Tuesday, 20 January 2015

Crime novelist Nick Stone on winning the Crime Writers’Association’s prestigious Steel Dagger and why he ripped up the rule book for his latest novel: The Verdict.

Interview by Harry Cunningham.

‘The best lawyers are verbal magicians, the second best become politicians,’ says Nick Stone. He is in the middle of telling me what inspired his latest novel The Verdict, a gritty legal thriller set in London. ‘The law is language – words.  As we well know, words can be twisted, and they always are, in every trial.’

The book revolves around a high profile murder case: a woman is found murdered in the hotel suite of multi-millionaire businessman Vernon James. James protests his innocence and in steps Terry Flynt, a junior legal clerk at the firm tasked with representing James. But Flynt hates James’ guts: they were childhood friends until an incident at university destroyed their relationship for good.

It is a major departure from Nick’s previous work: his three part Max Mingus series set mainly in Haiti and Florida.

‘I was determined to make The Verdict as different from the previous three books as possible,’ he explains. ‘Everything had to go, from the Americanised narrative voice, to the setting, to the tense.  That was liberating.  Rip it up and start again. Change is evolution.’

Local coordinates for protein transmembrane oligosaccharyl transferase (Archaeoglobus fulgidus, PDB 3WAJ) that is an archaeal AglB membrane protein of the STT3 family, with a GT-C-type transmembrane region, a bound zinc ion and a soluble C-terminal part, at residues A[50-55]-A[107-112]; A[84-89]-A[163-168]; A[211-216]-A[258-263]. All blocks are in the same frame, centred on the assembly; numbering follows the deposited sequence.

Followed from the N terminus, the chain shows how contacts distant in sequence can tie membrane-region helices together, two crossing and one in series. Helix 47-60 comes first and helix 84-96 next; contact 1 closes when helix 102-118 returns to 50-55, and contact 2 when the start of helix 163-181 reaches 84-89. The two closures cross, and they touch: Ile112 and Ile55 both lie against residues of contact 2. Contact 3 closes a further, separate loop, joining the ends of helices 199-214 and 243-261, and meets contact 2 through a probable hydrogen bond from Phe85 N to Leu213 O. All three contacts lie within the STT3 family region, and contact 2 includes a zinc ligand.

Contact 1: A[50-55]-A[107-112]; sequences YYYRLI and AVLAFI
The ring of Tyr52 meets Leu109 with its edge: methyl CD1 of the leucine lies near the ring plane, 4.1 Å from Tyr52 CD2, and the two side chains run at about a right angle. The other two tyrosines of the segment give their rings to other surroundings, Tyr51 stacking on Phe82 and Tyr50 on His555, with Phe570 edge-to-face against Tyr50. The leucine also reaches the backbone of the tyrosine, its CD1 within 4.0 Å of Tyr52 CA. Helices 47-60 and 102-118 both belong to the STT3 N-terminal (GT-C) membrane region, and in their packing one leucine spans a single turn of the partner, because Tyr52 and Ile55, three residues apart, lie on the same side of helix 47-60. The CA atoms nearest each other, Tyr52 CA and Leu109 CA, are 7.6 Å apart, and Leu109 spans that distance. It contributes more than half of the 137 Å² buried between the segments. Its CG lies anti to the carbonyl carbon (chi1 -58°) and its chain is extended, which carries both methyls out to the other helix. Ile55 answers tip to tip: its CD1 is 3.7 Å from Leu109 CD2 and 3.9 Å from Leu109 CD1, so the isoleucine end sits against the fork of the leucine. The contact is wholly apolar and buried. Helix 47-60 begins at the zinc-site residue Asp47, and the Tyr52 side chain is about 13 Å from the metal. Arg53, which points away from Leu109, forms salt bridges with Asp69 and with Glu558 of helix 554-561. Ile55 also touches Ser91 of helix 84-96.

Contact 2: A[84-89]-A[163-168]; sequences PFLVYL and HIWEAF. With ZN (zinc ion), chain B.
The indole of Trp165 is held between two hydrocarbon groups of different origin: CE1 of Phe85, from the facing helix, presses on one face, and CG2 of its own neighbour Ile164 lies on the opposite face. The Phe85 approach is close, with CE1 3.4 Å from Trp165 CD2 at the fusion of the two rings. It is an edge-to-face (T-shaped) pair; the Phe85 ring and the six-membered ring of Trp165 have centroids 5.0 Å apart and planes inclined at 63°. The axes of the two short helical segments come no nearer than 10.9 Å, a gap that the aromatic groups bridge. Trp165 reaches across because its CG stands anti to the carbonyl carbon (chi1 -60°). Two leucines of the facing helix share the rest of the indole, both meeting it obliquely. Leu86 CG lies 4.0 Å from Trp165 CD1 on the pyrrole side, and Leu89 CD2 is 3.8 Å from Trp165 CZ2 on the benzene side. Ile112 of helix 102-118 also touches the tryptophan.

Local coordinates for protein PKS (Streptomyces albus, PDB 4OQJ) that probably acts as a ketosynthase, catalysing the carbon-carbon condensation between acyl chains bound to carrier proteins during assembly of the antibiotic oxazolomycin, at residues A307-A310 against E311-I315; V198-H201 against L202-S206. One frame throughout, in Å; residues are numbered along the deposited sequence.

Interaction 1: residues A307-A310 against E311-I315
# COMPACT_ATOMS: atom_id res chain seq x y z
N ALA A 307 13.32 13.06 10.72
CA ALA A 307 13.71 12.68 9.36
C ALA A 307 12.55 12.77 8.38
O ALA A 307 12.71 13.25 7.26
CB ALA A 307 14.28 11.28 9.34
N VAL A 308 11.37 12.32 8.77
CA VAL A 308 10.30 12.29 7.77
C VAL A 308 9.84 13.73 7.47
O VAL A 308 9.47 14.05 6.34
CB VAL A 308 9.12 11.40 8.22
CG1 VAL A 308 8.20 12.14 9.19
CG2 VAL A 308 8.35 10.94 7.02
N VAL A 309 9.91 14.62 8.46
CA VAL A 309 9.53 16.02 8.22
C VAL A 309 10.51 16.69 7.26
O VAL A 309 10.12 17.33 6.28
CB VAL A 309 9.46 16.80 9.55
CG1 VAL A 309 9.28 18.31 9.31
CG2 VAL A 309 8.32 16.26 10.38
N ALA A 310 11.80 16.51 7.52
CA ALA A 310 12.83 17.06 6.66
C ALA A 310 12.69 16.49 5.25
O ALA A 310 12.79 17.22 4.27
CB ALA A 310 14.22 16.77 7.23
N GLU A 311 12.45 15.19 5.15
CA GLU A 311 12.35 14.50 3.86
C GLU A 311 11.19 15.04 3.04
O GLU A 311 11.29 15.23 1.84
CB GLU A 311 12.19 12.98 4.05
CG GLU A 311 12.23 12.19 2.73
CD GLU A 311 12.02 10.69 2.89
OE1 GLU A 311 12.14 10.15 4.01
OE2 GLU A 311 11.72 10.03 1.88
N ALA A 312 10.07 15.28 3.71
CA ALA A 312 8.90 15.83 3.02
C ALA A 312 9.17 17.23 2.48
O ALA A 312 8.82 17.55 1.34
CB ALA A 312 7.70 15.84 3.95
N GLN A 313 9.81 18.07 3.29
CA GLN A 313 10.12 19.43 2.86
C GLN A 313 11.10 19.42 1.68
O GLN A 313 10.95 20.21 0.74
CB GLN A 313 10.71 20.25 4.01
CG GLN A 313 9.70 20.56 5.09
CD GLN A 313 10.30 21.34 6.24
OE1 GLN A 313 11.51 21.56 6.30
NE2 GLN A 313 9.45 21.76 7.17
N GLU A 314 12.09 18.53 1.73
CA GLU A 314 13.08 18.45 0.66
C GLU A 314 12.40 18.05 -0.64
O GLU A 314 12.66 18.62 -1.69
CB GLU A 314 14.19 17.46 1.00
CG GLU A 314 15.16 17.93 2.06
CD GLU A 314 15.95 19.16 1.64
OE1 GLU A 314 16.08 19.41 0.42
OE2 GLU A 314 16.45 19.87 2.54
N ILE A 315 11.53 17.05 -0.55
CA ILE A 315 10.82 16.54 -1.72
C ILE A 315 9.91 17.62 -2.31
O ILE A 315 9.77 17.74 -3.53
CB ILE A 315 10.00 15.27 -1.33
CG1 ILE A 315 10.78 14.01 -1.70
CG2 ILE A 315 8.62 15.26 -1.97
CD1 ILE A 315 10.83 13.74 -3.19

We are e-mailing today, rather than meeting face to face for an interview. His publicist tells me he is too busy even for a quick coffee and it is not hard to see why. Nick has bags of ideas for novels. So much so that he is actually working through a backlog. Book two in in the Terry Flynt series is in the works and he’s already plotting books three and four as well as a standalone set in Haiti and Detroit. It’s no surprise then that though Nick had already planned The Verdict as early as 2005, it would be a further eight years – not until December 2013 – that it was finally published.

‘My initial career plan was to write one book set in the Caribbean, and one set in London – so alternate between noir and legal thrillers – basically an Anglo-Caribbean take on what Michael Connelly’s currently doing. My publisher at the time wanted a Max Mingus series to establish me as a “brand”, so The Verdict went on the backboiler.’